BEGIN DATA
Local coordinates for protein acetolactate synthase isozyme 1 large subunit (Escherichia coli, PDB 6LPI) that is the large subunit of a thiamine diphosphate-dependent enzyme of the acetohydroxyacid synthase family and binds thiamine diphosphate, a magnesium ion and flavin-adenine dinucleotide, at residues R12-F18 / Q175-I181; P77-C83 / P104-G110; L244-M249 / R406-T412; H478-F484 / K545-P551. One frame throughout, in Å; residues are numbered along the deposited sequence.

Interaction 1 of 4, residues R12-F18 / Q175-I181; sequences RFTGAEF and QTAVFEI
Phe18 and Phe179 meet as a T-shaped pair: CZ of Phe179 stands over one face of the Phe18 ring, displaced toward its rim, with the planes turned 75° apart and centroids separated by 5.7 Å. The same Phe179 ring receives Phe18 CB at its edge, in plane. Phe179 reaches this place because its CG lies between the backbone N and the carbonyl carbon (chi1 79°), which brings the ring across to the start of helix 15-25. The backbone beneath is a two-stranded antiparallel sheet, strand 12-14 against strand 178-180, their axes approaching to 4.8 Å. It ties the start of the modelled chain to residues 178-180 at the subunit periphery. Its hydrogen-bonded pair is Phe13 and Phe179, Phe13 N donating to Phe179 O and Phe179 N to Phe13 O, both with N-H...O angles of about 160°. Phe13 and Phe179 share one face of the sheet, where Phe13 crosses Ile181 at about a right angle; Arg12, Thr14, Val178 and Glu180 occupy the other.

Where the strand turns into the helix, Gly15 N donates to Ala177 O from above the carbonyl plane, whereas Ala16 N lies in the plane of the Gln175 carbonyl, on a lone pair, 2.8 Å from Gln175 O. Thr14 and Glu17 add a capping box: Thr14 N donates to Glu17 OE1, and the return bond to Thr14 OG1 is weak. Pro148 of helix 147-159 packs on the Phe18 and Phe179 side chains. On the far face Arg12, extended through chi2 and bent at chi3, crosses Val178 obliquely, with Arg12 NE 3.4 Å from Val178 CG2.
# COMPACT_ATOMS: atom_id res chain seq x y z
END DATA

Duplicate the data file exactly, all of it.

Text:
Local coordinates for protein acetolactate synthase isozyme 1 large subunit (Escherichia coli, PDB 6LPI) that is the large subunit of a thiamine diphosphate-dependent enzyme of the acetohydroxyacid synthase family and binds thiamine diphosphate, a magnesium ion and flavin-adenine dinucleotide, at residues R12-F18 / Q175-I181; P77-C83 / P104-G110; L244-M249 / R406-T412; H478-F484 / K545-P551. One frame throughout, in Å; residues are numbered along the deposited sequence.

Interaction 1 of 4, residues R12-F18 / Q175-I181; sequences RFTGAEF and QTAVFEI
Phe18 and Phe179 meet as a T-shaped pair: CZ of Phe179 stands over one face of the Phe18 ring, displaced toward its rim, with the planes turned 75° apart and centroids separated by 5.7 Å. The same Phe179 ring receives Phe18 CB at its edge, in plane. Phe179 reaches this place because its CG lies between the backbone N and the carbonyl carbon (chi1 79°), which brings the ring across to the start of helix 15-25. The backbone beneath is a two-stranded antiparallel sheet, strand 12-14 against strand 178-180, their axes approaching to 4.8 Å. It ties the start of the modelled chain to residues 178-180 at the subunit periphery. Its hydrogen-bonded pair is Phe13 and Phe179, Phe13 N donating to Phe179 O and Phe179 N to Phe13 O, both with N-H...O angles of about 160°. Phe13 and Phe179 share one face of the sheet, where Phe13 crosses Ile181 at about a right angle; Arg12, Thr14, Val178 and Glu180 occupy the other.

Where the strand turns into the helix, Gly15 N donates to Ala177 O from above the carbonyl plane, whereas Ala16 N lies in the plane of the Gln175 carbonyl, on a lone pair, 2.8 Å from Gln175 O. Thr14 and Glu17 add a capping box: Thr14 N donates to Glu17 OE1, and the return bond to Thr14 OG1 is weak. Pro148 of helix 147-159 packs on the Phe18 and Phe179 side chains. On the far face Arg12, extended through chi2 and bent at chi3, crosses Val178 obliquely, with Arg12 NE 3.4 Å from Val178 CG2.
# COMPACT_ATOMS: atom_id res chain seq x y z